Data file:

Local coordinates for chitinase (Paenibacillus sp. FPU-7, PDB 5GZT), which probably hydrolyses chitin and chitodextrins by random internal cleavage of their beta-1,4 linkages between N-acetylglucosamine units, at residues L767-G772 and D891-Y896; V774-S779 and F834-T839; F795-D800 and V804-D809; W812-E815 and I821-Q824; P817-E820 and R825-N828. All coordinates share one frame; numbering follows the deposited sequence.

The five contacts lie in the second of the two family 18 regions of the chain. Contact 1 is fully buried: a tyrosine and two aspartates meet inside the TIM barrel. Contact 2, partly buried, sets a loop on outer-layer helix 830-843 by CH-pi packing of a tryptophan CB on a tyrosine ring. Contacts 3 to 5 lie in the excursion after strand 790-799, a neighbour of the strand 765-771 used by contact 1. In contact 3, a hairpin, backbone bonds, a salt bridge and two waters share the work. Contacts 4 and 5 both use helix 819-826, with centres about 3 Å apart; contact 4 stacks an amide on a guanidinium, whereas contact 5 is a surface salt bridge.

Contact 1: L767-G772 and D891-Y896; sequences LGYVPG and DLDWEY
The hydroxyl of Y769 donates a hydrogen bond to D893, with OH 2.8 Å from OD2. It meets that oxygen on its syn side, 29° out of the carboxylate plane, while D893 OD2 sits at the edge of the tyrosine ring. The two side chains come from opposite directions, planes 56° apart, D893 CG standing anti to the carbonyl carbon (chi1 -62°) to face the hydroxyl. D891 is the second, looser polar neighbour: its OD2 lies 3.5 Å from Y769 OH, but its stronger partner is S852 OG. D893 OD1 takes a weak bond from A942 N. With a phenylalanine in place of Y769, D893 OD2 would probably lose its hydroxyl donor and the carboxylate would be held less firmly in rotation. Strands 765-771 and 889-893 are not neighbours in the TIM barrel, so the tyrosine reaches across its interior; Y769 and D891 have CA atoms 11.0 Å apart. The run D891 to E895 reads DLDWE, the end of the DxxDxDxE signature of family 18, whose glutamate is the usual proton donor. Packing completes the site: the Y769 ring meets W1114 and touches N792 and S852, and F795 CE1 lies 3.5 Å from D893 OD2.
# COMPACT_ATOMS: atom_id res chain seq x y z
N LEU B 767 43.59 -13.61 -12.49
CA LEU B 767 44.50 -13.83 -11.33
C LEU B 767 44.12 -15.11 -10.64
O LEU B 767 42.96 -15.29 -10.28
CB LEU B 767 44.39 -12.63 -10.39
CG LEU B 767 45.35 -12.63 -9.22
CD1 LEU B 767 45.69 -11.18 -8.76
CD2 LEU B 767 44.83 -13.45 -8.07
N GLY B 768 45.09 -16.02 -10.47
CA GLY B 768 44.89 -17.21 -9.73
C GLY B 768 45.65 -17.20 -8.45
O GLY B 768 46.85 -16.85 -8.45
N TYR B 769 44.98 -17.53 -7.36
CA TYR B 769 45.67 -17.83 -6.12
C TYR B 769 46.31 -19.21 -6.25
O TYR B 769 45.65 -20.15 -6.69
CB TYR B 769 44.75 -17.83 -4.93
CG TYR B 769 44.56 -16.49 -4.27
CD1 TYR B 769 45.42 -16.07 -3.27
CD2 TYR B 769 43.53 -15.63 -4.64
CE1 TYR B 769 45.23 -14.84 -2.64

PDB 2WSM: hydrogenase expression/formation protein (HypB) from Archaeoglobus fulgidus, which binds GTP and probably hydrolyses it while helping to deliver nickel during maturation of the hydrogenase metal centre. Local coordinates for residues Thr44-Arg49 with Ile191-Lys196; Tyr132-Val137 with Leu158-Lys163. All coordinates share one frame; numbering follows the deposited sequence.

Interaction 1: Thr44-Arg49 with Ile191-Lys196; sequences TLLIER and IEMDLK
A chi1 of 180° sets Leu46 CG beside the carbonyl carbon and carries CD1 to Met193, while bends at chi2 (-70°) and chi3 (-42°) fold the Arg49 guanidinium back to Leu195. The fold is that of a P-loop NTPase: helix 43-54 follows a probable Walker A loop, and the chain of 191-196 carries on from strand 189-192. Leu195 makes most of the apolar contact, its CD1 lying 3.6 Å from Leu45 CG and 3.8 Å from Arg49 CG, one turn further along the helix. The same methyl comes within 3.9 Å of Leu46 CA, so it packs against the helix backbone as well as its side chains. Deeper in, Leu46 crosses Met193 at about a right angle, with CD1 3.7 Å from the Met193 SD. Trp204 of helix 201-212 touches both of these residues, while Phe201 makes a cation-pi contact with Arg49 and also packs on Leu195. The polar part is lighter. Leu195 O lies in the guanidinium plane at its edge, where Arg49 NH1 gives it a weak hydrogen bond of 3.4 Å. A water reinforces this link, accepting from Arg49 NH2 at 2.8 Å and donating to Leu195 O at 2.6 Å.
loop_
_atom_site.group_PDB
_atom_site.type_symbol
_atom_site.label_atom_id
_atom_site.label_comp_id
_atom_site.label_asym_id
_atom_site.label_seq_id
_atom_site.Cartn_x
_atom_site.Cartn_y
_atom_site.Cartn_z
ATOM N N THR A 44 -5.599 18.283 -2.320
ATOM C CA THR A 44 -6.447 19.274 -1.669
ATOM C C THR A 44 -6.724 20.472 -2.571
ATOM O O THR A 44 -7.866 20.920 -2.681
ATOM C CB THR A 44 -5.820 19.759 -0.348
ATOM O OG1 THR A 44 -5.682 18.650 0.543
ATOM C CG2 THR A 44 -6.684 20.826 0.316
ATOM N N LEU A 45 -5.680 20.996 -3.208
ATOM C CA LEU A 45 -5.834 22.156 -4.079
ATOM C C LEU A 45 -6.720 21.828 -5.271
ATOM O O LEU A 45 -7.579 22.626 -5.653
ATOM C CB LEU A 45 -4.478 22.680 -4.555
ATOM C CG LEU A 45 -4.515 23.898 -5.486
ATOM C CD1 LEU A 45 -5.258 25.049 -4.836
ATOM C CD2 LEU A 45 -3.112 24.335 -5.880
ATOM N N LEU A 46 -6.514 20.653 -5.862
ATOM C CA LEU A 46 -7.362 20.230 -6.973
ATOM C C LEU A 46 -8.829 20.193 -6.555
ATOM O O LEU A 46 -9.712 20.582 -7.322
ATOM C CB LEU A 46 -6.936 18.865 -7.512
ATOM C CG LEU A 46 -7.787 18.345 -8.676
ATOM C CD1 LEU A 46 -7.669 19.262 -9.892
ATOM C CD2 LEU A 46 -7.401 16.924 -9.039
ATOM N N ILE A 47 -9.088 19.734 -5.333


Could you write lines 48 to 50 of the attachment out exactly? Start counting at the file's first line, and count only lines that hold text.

ATOM C CA LEU A 45 -5.834 22.156 -4.079
ATOM C C LEU A 45 -6.720 21.828 -5.271
ATOM O O LEU A 45 -7.579 22.626 -5.653